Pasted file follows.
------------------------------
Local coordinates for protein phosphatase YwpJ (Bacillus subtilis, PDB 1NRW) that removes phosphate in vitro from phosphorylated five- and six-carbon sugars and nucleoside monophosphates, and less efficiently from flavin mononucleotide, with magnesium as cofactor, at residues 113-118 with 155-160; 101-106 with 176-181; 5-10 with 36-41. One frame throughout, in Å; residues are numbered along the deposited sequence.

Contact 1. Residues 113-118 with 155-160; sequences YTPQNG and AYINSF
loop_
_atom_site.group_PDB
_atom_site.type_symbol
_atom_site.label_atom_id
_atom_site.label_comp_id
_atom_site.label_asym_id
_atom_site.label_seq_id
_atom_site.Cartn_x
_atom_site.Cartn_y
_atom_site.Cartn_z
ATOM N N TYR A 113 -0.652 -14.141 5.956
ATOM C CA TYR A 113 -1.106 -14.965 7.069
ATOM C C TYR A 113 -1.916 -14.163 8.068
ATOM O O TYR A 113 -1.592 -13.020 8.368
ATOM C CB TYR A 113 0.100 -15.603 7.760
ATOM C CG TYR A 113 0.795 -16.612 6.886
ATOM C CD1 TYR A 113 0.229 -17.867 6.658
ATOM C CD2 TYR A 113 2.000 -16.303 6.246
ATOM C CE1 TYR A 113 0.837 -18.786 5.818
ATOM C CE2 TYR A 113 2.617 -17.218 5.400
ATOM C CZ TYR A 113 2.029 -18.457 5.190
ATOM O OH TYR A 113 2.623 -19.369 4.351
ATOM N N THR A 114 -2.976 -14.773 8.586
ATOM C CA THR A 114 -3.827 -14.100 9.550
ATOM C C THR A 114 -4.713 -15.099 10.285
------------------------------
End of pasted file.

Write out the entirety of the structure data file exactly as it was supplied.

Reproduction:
Local coordinates for protein phosphatase YwpJ (Bacillus subtilis, PDB 1NRW) that removes phosphate in vitro from phosphorylated five- and six-carbon sugars and nucleoside monophosphates, and less efficiently from flavin mononucleotide, with magnesium as cofactor, at residues 113-118 with 155-160; 101-106 with 176-181; 5-10 with 36-41. One frame throughout, in Å; residues are numbered along the deposited sequence.

Contact 1. Residues 113-118 with 155-160; sequences YTPQNG and AYINSF
loop_
_atom_site.group_PDB
_atom_site.type_symbol
_atom_site.label_atom_id
_atom_site.label_comp_id
_atom_site.label_asym_id
_atom_site.label_seq_id
_atom_site.Cartn_x
_atom_site.Cartn_y
_atom_site.Cartn_z
ATOM N N TYR A 113 -0.652 -14.141 5.956
ATOM C CA TYR A 113 -1.106 -14.965 7.069
ATOM C C TYR A 113 -1.916 -14.163 8.068
ATOM O O TYR A 113 -1.592 -13.020 8.368
ATOM C CB TYR A 113 0.100 -15.603 7.760
ATOM C CG TYR A 113 0.795 -16.612 6.886
ATOM C CD1 TYR A 113 0.229 -17.867 6.658
ATOM C CD2 TYR A 113 2.000 -16.303 6.246
ATOM C CE1 TYR A 113 0.837 -18.786 5.818
ATOM C CE2 TYR A 113 2.617 -17.218 5.400
ATOM C CZ TYR A 113 2.029 -18.457 5.190
ATOM O OH TYR A 113 2.623 -19.369 4.351
ATOM N N THR A 114 -2.976 -14.773 8.586
ATOM C CA THR A 114 -3.827 -14.100 9.550
ATOM C C THR A 114 -4.713 -15.099 10.285